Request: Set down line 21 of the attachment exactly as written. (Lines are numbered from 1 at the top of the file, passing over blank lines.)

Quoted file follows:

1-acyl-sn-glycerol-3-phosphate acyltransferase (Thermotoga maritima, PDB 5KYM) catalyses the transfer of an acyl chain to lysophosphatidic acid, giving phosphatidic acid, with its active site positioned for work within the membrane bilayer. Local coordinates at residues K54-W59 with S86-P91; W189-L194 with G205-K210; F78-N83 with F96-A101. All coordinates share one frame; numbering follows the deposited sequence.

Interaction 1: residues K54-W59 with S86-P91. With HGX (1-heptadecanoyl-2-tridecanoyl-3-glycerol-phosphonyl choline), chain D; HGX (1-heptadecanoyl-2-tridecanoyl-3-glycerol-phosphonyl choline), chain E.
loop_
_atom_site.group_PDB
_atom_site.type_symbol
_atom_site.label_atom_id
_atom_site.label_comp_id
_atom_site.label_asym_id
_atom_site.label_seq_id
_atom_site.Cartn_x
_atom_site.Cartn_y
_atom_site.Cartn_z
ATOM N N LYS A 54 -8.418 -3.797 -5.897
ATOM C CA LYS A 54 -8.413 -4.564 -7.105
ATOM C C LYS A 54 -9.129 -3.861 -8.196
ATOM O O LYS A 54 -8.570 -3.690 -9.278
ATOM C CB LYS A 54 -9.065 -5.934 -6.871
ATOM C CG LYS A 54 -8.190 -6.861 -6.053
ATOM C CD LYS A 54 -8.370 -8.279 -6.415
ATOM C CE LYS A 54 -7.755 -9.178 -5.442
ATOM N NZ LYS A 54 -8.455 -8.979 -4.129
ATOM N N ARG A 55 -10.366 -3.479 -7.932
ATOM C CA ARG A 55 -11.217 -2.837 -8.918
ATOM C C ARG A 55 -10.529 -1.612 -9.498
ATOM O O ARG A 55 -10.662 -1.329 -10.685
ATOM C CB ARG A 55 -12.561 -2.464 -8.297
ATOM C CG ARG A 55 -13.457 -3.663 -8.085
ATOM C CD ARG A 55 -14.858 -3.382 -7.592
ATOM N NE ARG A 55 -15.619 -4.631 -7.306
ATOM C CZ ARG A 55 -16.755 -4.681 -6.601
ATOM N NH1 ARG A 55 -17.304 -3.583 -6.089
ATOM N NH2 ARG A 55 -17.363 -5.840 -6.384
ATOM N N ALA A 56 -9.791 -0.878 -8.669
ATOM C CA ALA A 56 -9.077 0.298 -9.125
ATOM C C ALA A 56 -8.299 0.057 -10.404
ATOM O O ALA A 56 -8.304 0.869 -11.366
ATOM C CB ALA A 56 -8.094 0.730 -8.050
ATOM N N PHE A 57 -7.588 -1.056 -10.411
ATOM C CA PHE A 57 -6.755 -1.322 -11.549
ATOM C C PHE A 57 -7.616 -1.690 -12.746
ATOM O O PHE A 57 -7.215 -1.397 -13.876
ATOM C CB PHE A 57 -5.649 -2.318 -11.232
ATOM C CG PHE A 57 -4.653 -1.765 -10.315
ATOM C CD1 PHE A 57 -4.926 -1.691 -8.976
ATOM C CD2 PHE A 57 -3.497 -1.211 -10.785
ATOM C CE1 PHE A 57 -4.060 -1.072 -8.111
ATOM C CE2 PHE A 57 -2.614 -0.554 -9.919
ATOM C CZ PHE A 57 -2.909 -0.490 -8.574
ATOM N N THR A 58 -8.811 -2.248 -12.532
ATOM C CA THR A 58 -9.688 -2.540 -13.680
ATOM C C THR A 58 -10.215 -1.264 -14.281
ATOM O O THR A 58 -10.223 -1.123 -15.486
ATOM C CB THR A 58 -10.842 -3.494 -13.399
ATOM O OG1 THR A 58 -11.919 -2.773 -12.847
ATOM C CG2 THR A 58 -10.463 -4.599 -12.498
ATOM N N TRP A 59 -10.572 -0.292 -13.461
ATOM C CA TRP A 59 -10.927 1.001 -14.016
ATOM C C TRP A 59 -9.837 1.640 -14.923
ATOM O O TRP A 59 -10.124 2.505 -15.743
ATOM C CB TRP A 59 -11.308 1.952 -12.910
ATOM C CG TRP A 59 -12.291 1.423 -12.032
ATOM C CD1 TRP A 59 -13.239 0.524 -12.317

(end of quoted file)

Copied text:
ATOM N NZ LYS A 54 -8.455 -8.979 -4.129